“I hope you’re not going to spend the whole evening carping at the historical inaccuracies” said Nicola, so let me get all the carping out at the beginning. OK, it’s not an exact recreation of the Queen concert…firstly, because they only have 2 hours to do it in, where the original was substantially longer. They’ve changed up the order, and left out all the non-Queen songs, natch. They also put in two songs which weren’t recorded at that time – Headlong and I Want It All, from The Miracle – presumably because they just like those songs. Oh, the historical inaccuracy!

Other than that, though, they did a passable imitation of Queen. The main man, Giles Taylor, was convincing as Mercury, and the other musicians were also competent, if not exactly the spit of the original members. Giles Taylor has put in a lot of work with Peter Freestone, long-time friend of Freddie Mercury, into getting the stage movements and gestures just right.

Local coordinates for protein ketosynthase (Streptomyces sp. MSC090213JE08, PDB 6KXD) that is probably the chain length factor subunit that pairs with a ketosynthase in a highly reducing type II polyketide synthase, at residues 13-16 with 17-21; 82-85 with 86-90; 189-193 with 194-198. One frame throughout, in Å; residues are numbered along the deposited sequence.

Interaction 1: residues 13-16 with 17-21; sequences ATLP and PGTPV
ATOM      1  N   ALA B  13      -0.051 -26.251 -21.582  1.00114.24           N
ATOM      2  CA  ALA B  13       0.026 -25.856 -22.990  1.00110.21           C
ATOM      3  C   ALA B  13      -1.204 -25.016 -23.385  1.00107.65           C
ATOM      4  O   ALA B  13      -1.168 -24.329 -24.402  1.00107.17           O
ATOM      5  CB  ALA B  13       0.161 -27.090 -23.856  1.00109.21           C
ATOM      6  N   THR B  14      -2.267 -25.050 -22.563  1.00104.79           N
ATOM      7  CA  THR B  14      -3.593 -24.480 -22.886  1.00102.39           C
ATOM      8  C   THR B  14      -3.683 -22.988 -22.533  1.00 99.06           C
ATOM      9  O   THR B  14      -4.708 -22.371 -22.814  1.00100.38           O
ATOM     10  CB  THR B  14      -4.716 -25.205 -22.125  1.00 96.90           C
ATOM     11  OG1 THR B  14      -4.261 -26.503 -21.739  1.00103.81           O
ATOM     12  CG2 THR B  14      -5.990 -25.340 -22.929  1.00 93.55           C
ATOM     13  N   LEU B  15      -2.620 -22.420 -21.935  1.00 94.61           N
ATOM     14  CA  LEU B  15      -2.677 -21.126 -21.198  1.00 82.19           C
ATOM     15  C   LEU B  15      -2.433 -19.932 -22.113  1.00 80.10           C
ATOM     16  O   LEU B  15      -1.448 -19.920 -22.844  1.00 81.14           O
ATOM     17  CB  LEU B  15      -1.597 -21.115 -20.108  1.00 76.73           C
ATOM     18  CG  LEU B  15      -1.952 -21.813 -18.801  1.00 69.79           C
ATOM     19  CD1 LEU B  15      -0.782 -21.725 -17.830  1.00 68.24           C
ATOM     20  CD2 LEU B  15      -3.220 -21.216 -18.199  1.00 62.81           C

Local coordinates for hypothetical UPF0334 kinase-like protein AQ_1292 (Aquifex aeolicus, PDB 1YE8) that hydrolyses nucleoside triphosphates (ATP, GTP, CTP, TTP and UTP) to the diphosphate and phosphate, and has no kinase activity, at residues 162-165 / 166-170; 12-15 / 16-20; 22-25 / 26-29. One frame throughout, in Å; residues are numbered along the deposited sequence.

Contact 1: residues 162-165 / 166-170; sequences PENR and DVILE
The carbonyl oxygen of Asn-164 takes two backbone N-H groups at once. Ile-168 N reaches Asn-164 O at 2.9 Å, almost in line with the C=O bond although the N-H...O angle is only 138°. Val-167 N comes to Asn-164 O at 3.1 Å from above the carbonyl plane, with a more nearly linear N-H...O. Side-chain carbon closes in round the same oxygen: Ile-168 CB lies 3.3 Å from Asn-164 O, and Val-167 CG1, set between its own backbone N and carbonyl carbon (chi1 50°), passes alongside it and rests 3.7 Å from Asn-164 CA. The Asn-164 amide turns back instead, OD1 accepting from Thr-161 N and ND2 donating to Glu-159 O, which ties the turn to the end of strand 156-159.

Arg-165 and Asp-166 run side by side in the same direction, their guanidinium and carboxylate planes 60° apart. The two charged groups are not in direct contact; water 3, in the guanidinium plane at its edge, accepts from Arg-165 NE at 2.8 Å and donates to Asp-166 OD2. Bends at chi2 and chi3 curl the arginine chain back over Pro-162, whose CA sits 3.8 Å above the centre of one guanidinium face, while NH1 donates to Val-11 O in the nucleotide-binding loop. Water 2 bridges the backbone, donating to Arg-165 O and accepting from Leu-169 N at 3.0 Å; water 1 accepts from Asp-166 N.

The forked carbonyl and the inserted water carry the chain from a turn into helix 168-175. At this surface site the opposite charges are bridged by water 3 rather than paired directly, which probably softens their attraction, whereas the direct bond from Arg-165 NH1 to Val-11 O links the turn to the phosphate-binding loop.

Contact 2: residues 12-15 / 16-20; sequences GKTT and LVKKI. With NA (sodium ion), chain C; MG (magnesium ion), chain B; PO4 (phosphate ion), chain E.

The next problem facing them was that the Opera House is a sit-down venue. He was successful at getting everyone standing and singing along for most of the anthemic stadium-rock songs. It is a feature of Queen concerts that the fans do know the words to all of the songs, and will happily sing along – even when they try and confuse us by delving deep into the back catalogue and offer up an album track from Sheer Heart Attack.

 At the end of the show, they all came to the front of the stage (Roger with a footpedal bass drum) to perform ’39, and Don’t Stop Me Now, before ending with the obligatory God Save The Queen. Overall, a very good show. It’s not Queen, but is it the next best thing?  

Monday, June 12, 2017

White Man Behind A Desk